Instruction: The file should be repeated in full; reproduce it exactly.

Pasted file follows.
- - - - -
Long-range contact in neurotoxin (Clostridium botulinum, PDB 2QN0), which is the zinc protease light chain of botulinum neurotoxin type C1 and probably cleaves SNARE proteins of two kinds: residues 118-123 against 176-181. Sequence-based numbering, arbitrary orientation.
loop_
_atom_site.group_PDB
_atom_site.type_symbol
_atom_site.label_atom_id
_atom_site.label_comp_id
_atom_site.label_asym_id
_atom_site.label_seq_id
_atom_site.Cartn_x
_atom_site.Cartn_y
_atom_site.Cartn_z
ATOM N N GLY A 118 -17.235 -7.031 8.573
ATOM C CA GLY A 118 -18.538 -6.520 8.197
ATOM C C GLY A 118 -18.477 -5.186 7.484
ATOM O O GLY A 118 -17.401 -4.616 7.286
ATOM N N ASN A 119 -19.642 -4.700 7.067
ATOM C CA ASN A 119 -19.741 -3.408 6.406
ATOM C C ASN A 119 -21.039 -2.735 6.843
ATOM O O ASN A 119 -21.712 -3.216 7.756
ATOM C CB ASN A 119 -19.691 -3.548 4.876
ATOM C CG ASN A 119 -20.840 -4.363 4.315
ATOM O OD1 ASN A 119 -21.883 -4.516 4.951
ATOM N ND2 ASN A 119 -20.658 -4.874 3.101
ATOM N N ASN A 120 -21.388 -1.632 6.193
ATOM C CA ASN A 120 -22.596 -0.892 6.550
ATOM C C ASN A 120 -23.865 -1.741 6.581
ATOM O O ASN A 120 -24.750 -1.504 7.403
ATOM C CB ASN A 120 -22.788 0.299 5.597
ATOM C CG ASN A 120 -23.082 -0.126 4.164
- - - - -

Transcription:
Long-range contact in neurotoxin (Clostridium botulinum, PDB 2QN0), which is the zinc protease light chain of botulinum neurotoxin type C1 and probably cleaves SNARE proteins of two kinds: residues 118-123 against 176-181. Sequence-based numbering, arbitrary orientation.
loop_
_atom_site.group_PDB
_atom_site.type_symbol
_atom_site.label_atom_id
_atom_site.label_comp_id
_atom_site.label_asym_id
_atom_site.label_seq_id
_atom_site.Cartn_x
_atom_site.Cartn_y
_atom_site.Cartn_z
ATOM N N GLY A 118 -17.235 -7.031 8.573
ATOM C CA GLY A 118 -18.538 -6.520 8.197
ATOM C C GLY A 118 -18.477 -5.186 7.484
ATOM O O GLY A 118 -17.401 -4.616 7.286
ATOM N N ASN A 119 -19.642 -4.700 7.067
ATOM C CA ASN A 119 -19.741 -3.408 6.406
ATOM C C ASN A 119 -21.039 -2.735 6.843
ATOM O O ASN A 119 -21.712 -3.216 7.756
ATOM C CB ASN A 119 -19.691 -3.548 4.876
ATOM C CG ASN A 119 -20.840 -4.363 4.315
ATOM O OD1 ASN A 119 -21.883 -4.516 4.951
ATOM N ND2 ASN A 119 -20.658 -4.874 3.101
ATOM N N ASN A 120 -21.388 -1.632 6.193
ATOM C CA ASN A 120 -22.596 -0.892 6.550
ATOM C C ASN A 120 -23.865 -1.741 6.581
ATOM O O ASN A 120 -24.750 -1.504 7.403
ATOM C CB ASN A 120 -22.788 0.299 5.597
ATOM C CG ASN A 120 -23.082 -0.126 4.164